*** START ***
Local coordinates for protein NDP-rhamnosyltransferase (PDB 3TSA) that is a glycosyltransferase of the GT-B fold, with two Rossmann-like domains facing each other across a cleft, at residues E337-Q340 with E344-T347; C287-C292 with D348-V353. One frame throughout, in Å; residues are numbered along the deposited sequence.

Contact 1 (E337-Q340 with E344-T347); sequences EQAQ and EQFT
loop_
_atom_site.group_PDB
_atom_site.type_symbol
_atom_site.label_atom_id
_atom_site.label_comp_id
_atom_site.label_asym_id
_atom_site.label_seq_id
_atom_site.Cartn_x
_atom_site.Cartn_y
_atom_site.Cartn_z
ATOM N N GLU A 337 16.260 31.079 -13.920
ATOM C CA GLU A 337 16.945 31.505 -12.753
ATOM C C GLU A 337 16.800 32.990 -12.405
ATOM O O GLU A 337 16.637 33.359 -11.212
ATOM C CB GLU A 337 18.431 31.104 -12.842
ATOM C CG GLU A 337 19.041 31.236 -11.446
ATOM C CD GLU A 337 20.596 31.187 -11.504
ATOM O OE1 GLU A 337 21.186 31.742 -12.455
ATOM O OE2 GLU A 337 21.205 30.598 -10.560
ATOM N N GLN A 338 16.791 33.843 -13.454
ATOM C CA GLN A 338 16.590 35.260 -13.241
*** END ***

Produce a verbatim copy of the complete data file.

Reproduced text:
Local coordinates for protein NDP-rhamnosyltransferase (PDB 3TSA) that is a glycosyltransferase of the GT-B fold, with two Rossmann-like domains facing each other across a cleft, at residues E337-Q340 with E344-T347; C287-C292 with D348-V353. One frame throughout, in Å; residues are numbered along the deposited sequence.

Contact 1 (E337-Q340 with E344-T347); sequences EQAQ and EQFT
loop_
_atom_site.group_PDB
_atom_site.type_symbol
_atom_site.label_atom_id
_atom_site.label_comp_id
_atom_site.label_asym_id
_atom_site.label_seq_id
_atom_site.Cartn_x
_atom_site.Cartn_y
_atom_site.Cartn_z
ATOM N N GLU A 337 16.260 31.079 -13.920
ATOM C CA GLU A 337 16.945 31.505 -12.753
ATOM C C GLU A 337 16.800 32.990 -12.405
ATOM O O GLU A 337 16.637 33.359 -11.212
ATOM C CB GLU A 337 18.431 31.104 -12.842
ATOM C CG GLU A 337 19.041 31.236 -11.446
ATOM C CD GLU A 337 20.596 31.187 -11.504
ATOM O OE1 GLU A 337 21.186 31.742 -12.455
ATOM O OE2 GLU A 337 21.205 30.598 -10.560
ATOM N N GLN A 338 16.791 33.843 -13.454
ATOM C CA GLN A 338 16.590 35.260 -13.241